Vist the UVA Career Center to access many resources to help you prepare for your career and graduate school. Explore the topics below:
- Covid-19: Career Resources for UVA Students
- explore career paths
- Hoos Career Guide
- resumes and cover letters
- pre-law advising
- pre-health advising
- find jobs and internships
Careers in Psychology
- American Psychological Association: Learn more about careers in psychology.
Psych Web: Dedicated to students and teachers of psychology, get career advice for psychology majors, a review of psychology and religion as an academic discipline, and a full-length, free introductory psychology textbook.
Careers with a Psychology Bachelor's Degree
Psychology Related Careers: Those who are not ready or interested in going to graduate school often enter the job market and find work in areas that are relevant to their undergraduate training. Many of these jobs are in human service areas, for example, youth counselor, recreation assistant, or rehabilitation advisor. Other jobs may involve analytical or research skills. There are entry-level roles in many government agencies or nonprofits where you can gain exposure to the field. The federal government, for example, hires Psychology Technicians with a bachelor's degree in psychology.
General Liberal Arts Careers: Many employers seek graduates with a general liberal arts degree, and psychology majors compete successfully for many of these jobs. These jobs may include, for example, management trainee or salesperson.
Graduate Education in Psychology
Becoming a professional psychologist requires graduate training leading to careers in research, academia, or clinical psychology. Traditional research areas include Cognitive, Developmental, Quantitative, Sensory and Systems Neuroscience, and Social Psychology. Persons interested in these areas usually pursue a doctoral degree. Applied areas include Clinical, Community, Industrial/Organizational, Counseling, Educational Psychology and School Psychology. Careers in these areas are usually possible at the master's or doctoral levels. Graduate programs in Counseling, Educational Psychology, and School Psychology may be offered in Education or Educational Psychology Departments instead of traditional Psychology Departments.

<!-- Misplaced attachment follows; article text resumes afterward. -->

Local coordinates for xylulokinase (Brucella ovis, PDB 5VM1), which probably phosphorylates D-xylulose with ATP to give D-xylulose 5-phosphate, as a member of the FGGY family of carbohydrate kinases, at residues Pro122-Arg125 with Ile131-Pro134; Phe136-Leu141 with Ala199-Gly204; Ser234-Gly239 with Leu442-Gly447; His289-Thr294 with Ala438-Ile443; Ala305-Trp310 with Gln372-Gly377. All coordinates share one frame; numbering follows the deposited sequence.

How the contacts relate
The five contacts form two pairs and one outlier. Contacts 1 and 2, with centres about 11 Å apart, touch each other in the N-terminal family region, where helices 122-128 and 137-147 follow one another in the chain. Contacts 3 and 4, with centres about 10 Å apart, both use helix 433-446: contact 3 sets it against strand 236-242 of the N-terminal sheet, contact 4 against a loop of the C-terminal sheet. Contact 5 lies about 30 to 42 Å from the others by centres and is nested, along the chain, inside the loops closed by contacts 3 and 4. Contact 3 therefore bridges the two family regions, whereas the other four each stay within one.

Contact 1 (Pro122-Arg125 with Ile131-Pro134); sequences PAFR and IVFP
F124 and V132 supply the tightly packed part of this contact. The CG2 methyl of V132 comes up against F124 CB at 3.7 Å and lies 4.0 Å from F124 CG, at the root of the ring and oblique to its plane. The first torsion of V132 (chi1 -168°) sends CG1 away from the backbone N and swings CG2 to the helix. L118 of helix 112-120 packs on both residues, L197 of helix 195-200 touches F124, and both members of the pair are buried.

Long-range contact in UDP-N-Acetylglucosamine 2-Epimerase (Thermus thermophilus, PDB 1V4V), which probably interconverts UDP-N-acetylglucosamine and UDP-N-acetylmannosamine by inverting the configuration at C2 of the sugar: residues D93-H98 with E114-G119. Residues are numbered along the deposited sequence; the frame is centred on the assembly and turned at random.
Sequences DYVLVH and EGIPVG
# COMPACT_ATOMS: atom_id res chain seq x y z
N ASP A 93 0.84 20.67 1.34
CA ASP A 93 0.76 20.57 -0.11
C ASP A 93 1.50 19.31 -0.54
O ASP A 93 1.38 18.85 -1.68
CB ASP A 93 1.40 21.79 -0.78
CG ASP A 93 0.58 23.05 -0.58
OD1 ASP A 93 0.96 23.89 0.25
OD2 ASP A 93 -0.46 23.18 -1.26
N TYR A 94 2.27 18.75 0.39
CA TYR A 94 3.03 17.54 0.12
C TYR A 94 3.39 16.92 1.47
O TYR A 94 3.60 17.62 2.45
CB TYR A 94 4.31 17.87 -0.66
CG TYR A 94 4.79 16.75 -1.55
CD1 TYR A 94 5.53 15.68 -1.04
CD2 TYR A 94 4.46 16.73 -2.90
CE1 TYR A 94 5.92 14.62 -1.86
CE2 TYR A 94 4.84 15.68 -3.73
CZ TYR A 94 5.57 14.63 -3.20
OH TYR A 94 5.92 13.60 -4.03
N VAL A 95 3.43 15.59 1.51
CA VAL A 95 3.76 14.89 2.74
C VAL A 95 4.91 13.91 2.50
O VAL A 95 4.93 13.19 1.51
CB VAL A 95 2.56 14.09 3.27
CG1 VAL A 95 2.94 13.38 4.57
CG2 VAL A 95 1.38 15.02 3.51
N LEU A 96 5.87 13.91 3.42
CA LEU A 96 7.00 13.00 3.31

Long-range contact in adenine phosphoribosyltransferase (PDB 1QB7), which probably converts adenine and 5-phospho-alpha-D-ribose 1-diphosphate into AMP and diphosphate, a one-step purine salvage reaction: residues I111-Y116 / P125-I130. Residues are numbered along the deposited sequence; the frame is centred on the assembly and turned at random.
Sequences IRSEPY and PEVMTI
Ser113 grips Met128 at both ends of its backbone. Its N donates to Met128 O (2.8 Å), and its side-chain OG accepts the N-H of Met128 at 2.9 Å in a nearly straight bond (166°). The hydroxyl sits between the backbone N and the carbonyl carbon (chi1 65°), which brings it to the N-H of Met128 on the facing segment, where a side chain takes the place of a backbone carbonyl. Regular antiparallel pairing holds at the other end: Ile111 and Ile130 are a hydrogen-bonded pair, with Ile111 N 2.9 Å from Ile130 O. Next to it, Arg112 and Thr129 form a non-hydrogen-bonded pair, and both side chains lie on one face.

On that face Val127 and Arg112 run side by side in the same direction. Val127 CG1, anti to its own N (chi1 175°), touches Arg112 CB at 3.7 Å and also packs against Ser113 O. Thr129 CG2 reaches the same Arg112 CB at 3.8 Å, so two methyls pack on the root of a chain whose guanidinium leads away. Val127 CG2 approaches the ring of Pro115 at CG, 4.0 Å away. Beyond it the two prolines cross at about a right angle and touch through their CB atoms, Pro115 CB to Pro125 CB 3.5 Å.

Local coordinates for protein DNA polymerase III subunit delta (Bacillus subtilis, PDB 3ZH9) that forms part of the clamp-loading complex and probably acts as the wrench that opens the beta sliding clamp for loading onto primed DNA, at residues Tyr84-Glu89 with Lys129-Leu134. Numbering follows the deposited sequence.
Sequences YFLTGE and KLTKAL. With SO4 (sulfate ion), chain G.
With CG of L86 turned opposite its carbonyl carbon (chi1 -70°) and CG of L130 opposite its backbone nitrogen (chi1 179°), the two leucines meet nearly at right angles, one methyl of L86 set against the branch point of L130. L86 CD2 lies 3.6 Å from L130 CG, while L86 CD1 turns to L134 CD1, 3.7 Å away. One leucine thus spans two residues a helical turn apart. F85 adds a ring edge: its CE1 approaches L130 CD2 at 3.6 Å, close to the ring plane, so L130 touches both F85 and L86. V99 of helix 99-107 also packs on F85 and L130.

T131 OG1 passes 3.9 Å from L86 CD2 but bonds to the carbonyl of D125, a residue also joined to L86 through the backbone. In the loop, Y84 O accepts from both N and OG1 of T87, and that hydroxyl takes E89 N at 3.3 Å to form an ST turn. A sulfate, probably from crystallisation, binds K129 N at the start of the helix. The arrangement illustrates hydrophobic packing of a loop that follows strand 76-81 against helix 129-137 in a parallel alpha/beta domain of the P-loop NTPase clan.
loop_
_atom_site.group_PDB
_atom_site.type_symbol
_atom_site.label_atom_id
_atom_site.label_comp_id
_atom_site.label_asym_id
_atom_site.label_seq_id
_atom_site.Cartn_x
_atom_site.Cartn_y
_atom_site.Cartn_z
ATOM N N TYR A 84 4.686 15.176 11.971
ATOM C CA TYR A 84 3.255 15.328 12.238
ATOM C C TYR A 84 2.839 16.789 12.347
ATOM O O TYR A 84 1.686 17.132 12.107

Visit the following pages to learn more about graduate education:
Want general information about applying to graduate school?
Graduate School Guide (UVA Career Center - graduate school start to finish guide)
Need help applying to graduate programs in psychology? Get advice from one of our PhD Students - Meltem Yucel
Visit the Psych Research List and learn more about paid internships, virtual graduate school information sessions, and resources for applying to and succeeding in graduate school.
Interested in advanced degrees in psychology? Visit these American Psychological Association resources:
Doctoral degrees in psychology: How are they different, or not so different? Clarifying key distinctions between the PhD and PsyD degrees
How do you become licensed?
Interested in clinical psychology?
Interested in school psychology?
Graduate Education Outside of Psychology
Psychology majors are not limited to graduate studies in psychology. Some majors use their background to pursue careers in Social Work and Education. Other students go on to Medical School or Law School. Careful preparation will ensure the proper background. Review the following helpful resources to learn more:
- Pre Health Advising
- Pre Law Advising
- UVA Curry School of Education and Human Development - Academic Program
LETTERS OF RECOMMENDATION
Regardless of whether you plan to get a job or go to graduate school following graduation, you probably will find that you need letters of recommendation. Because the majority of lower-level courses in the psychology program are large lecture courses, many students reach their fourth year and find they have not established close relationships with faculty members. No matter how good a student you are, a letter written by an instructor who can only discuss your in-class performance will not be as strong or convincing as a letter written by someone who knows you better. You must plan ahead! Some tips: Take your relationship with your major advisor seriously. Schedule an appointment outside class with an instructor whose class you really enjoy. Sign up for an independent research project. Sign up for smaller psychology classes so you can begin building relationships with your professors.